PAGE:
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Home2019 IssuesIssue 467 - Nov 2019Uncovering the Treasures of East Anglia

Uncovering the Treasures of East Anglia

Melanie Butler takes us on a tour of the ‘home of English’, the region of East Anglia

The ancient kingdom of East Anglia runs up along the east coast of England, from the mouth of the Thames just south of Colchester, to the Wash estuary which separates the counties of Norfolk and Lincolnshire to the north.

Water has sculpted the flat landscape of this ancient Kingdom of the East Angles, a Germanic tribe who settled the area. East Anglia is sometimes called the home of English, because the modern language is derived from their ancient language, ‘Englisc’. Water not only sculpted the long sandy coastline, but also the inland natural marshes, drained long ago, called Fens.

Founded in the 6th century, the kingdom was originally made up of two ‘tribes’ – the North people (or ‘folk’), who lived in Norfolk, and the South people, in Suffolk.

To reach East Anglia from London, follow the old Roman Road to Britain’s oldest town, Colchester. Then head up through ‘Constable Country’, named after the artist who painted its watery landscape. Over the Orwell Bridge we find Ipswich, country town of Suffolk and home to one of the country’s newest universities.

You can also head north-east, past the collection of Anglian treasures at Sutton Hoo, towards the Suffolk coast, a favourite destination for fashionable Londoners, Or, travel west, stopping at medieval towns such as Stowe Market or Lavenham, to the cathedral town of Bury St Edmunds, a jewel in the Suffolk Crown. The town stands close to the border of Cambridgeshire, the last area to join the Kingdom of the Angles.

In 1209, a new university was founded in the fenlands, Cambridge – now an international education centre: home to not only the university, but to independent schools, state colleges, and language schools as well as a hi-tech industry, which has dubbed the area ‘Silicon Fen’.

To the north lies the medieval cathedral town of Ely, and in a straight line to the east lies Norwich. Said to be the most medieval city in England, it is full of winding cobbled streets, medieval buildings and cathedrals. Norwich also has two universities, and in 2018 this buzzy student city was voted “one of the best places to live in the UK” by the Sunday Times.

East Anglia Fact Box

Region: The area is made up of three counties: Norfolk, Suffolk and Cambridgeshire, although historically much of the county of Essex was part of the ancient Anglian Kingdom.

Transport: There are two airports in the region: one at Norwich in Norfolk; and London Stansted, situated in North Essex just south of Cambridge and within easy reach of most of the region. There are a few motorways, but both Norfolk and Cambridge have good rail links with London, and the flat nature of the countryside make it ideal for cycling. Cambridge has the highest level of cycling in the UK, with 18 per cent of its inhabitants commuting to work by bike.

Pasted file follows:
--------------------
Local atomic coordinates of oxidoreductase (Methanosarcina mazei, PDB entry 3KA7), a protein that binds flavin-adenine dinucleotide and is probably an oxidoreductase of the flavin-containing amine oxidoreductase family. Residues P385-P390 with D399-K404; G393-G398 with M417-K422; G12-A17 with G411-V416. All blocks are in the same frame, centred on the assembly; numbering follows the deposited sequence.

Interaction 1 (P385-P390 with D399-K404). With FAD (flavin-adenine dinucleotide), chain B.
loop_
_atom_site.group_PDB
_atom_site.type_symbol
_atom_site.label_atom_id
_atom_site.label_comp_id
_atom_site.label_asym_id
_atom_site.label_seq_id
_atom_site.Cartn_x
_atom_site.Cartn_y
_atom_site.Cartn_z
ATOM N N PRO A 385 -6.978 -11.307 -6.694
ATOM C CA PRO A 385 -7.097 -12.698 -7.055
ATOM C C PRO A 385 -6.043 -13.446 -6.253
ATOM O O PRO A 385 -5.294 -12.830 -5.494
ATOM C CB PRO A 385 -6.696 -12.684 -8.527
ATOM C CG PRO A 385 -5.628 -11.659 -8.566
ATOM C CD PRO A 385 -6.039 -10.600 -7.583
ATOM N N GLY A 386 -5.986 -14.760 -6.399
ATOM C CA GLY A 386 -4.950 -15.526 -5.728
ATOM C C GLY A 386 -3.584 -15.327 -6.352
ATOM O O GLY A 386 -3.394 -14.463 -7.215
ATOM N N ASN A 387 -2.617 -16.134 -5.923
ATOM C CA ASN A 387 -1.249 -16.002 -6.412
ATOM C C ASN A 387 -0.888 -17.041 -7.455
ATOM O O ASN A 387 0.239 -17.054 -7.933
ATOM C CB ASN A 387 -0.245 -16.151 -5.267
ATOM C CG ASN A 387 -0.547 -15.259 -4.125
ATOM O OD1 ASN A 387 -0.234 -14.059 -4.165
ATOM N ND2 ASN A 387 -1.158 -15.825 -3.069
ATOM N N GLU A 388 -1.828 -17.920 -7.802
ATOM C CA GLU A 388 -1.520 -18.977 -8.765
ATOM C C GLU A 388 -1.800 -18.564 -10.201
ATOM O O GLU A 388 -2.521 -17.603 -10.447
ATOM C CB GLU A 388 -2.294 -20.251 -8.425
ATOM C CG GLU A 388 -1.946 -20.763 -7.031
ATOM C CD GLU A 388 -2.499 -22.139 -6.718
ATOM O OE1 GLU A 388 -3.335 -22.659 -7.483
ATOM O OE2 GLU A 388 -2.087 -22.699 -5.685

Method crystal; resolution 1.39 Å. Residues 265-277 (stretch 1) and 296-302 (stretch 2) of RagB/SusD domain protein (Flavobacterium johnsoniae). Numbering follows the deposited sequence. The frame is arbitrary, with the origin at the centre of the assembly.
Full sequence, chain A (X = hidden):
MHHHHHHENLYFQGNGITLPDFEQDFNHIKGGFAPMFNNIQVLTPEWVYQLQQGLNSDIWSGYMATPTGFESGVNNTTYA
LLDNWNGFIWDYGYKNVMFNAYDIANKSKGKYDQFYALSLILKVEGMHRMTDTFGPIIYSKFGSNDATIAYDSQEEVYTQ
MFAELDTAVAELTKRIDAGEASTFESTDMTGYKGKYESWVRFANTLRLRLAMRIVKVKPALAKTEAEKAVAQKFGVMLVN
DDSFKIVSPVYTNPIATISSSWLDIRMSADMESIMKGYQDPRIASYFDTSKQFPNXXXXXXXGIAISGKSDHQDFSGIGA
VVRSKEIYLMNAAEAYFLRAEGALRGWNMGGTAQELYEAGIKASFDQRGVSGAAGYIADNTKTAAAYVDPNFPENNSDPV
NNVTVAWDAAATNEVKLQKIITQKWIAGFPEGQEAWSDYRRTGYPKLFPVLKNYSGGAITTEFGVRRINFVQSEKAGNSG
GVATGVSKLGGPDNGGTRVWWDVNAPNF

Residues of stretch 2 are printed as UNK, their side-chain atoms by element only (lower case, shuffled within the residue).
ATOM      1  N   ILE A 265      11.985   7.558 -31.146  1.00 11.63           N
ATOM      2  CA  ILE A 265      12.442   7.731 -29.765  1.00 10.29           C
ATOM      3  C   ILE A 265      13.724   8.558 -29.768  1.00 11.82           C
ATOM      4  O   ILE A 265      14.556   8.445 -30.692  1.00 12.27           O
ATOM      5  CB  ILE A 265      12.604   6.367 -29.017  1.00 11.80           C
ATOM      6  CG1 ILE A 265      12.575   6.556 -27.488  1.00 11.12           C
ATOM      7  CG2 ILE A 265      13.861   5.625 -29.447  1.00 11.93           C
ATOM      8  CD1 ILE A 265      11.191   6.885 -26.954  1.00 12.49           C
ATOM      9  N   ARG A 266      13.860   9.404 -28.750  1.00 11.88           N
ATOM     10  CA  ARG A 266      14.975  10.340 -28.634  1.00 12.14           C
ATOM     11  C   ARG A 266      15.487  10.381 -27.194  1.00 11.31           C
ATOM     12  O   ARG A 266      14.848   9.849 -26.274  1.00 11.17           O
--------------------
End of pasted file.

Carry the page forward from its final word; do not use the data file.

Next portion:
Climate: The climate in East Anglia is dry and mild. Temperatures average between 1-10 °C in the winter, and between 12–22 °C in the summer. It is the driest region in Great Britain, with some areas receiving as little as 700 millilitres of rain a year.

Language Schools: There are 20 British Council-accredited language schools in the region. Sixteen of these are based in colleges, of which just under half are EL Gazette Centres of Excellence. A large number of summer school operations also have centres in Cambridge or in boarding schools in the region. There are three schools in Norwich, the capital of Norfolk, and one in the old Suffolk Cathedral town of Bury St Edmunds. There is one accredited private language school in the Essex town of Colchester. The highest-ranking accredited centre in the region is NILE Norwich, which specialises in courses for teachers.

The River Wensum at Norwich
Images courtesy of WIKIMEDIA and PXHERE
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Melanie Butler
Melanie Butler
Melanie started teaching EFL in Iran in 1975. She worked for the BBC World Service, Pearson/Longman and MET magazine before taking over at the Gazette in 1987 and also launching Study Travel magazine. Educated in ten schools in seven countries, she speaks fluent French and Spanish and rather rusty Italian.
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